Student cosplay: creativity and character (photos)

Senior Jessica Moore enjoys cosplaying and sees it as a creative outlet. Credit: Josh Ren/The Foothill Dragon Press

Veronica Mellring

Senior Jessica Moore enjoys cosplaying and sees it as a creative outlet. Credit: Josh Ren/The Foothill Dragon Press
Senior Jessica Moore enjoys cosplaying and sees it as a creative outlet. Credit: Josh Ren/The Foothill Dragon Press

Hair? Check. Contacts? Check. Outfit? Check. Makeup? Check.

This may seem like any girl’s ordinary list before going out, but for cosplayers, it’s an essential part of their costume.

Cosplay, or “costume play,” is when people dress up as their favorite Anime, manga, or video game character, replicating the character from their costume to their personality.

“It’s kind of like Halloween in the sense that you’re putting on a costume that’s not you. You try to be that character as much as you possibly can,” sophomore Joseph Perez said.

Originating in Japan, cosplay has found its way to mainstream American culture. Many people attend Anime, pop culture, science fiction, and fantasy conventions to show off their cosplay and meet up in cosplay groups.

For senior Jessica Moore, cosplay is an outlet for her creativity. She started freshman year, creating her own costume after the one she ordered never came in.

“It’s fun to be creative and figure things out,” Moore said. “I feel really proud of the effort and stuff like that that I put into the costume and see the final product. It’s really satisfying.”

Perez cosplayed for the first time as Link from the popular video game series “The Legend of Zelda.”

“To me it means a way to express myself. I’m not very good at expressing myself normally. When I’m cosplaying, I feel like I really am that character,” he said.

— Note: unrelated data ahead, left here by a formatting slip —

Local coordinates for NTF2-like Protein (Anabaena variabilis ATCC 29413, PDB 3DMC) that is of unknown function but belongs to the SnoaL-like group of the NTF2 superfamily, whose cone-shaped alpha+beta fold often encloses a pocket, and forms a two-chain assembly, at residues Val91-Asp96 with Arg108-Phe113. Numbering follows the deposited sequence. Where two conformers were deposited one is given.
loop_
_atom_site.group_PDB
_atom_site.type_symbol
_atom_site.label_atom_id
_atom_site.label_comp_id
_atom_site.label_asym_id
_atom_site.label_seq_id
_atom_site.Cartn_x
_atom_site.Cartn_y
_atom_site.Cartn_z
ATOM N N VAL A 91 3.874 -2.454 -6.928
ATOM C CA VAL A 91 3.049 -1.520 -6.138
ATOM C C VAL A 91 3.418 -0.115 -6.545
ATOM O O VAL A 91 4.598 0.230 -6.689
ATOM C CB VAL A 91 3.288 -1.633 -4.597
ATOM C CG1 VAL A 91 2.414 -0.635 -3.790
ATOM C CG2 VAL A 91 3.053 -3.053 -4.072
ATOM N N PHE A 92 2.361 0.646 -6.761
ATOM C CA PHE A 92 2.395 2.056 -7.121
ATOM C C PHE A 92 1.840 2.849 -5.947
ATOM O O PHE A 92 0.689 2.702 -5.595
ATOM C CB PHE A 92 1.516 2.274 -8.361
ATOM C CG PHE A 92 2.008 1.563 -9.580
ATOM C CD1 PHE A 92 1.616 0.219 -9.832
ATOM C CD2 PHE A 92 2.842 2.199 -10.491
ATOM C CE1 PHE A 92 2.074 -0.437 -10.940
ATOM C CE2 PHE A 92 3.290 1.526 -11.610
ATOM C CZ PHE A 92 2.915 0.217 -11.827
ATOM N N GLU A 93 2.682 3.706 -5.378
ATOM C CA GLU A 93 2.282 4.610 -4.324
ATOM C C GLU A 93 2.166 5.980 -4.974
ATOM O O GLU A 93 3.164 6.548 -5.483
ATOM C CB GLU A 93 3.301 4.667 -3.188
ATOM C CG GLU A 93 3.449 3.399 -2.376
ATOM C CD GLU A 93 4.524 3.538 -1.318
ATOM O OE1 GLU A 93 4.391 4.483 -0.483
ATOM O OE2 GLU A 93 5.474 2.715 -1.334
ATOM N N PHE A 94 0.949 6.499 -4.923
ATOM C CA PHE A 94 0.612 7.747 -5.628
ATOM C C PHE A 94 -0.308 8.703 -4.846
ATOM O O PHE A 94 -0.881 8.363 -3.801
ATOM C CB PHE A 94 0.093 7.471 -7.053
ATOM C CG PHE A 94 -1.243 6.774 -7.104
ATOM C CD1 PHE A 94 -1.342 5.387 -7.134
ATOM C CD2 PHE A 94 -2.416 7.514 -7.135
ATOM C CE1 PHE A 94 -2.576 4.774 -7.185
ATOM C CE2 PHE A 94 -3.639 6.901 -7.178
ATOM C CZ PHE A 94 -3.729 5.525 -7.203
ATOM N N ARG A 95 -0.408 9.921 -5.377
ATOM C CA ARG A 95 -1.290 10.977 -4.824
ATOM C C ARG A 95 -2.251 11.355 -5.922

Senior Kassia Bell, another avid cosplayer, enjoys both the social and creative aspects of cosplay.

“It’s a lot of fun to run around in my own cosplays because you get to pretend to be someone else for a day,” she said. “You meet a lot of people and people who recognize your character, so there’s an instant connection. I’ve made a lot of good friends, good buddies.”

Bell has been cosplaying for almost her whole life, but first began to get into cosplay of anime characters when she was in eighth grade. Her favorite character to portray is Marie Mjölnir from Soul Eater.

Cosplay costumes vary from simple to elaborate. Time, effort, and money goes into creating detailed, beautiful cosplays.

“Blood, sweat, and tears,” Moore said. “You can go over a hundred dollars in a cosplay.”

When she first started out, Bell searched through thrift stores to find pieces for her cosplay in order to cut down on cost.

“I try really hard to keep the cost down. I think the one that I have that cost me the most at the moment would have been under $50, and it’s because I put the time and effort to make it myself,” she said.

On the subject of cosplay at school, Perez feels like Foothill is very supportive.

“Foothill is really accepting of just anything. I’m sure one day, if the whole campus just cosplayed, nobody would care,” he said.

Moore believes Foothill’s small cosplay community is supportive, but that some of the student body aren’t very accepting of it.

“If you’re brave enough to do it and be as crazy as you can, it’s a lot of fun,” she said.

Credit: Josh Ren/The Foothill Dragon Press

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